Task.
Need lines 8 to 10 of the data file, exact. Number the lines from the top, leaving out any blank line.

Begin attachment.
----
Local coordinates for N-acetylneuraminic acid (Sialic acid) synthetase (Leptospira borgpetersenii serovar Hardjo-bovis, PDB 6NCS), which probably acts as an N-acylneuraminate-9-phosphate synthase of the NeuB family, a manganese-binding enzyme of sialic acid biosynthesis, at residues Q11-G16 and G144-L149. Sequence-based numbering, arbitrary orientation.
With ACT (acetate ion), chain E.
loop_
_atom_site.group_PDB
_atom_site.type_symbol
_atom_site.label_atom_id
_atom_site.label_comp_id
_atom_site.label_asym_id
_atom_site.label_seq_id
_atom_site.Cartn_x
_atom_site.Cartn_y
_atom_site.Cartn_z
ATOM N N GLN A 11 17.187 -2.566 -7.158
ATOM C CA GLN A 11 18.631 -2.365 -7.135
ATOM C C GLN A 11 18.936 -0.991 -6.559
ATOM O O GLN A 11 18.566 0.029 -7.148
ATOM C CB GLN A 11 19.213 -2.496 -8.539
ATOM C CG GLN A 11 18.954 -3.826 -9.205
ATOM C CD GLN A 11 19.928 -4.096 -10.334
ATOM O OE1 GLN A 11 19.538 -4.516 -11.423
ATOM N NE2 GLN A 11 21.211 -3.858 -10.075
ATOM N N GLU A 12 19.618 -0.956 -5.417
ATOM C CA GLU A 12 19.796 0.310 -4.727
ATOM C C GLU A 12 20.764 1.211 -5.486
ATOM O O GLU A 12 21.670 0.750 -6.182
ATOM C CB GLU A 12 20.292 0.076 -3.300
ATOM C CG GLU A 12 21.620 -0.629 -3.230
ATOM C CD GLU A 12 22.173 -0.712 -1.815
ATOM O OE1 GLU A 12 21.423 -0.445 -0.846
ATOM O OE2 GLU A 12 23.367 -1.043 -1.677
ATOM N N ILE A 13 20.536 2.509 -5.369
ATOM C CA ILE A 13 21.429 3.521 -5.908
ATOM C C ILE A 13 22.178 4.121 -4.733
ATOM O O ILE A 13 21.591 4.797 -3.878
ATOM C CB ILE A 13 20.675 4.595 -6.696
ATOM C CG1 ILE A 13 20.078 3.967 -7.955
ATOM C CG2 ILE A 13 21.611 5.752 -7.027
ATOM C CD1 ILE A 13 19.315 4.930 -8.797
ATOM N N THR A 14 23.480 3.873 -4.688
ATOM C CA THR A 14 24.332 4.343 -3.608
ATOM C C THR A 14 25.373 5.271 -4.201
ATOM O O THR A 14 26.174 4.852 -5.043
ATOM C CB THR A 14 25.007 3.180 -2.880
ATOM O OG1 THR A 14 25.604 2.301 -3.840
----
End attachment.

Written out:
_atom_site.label_asym_id
_atom_site.label_seq_id
_atom_site.Cartn_x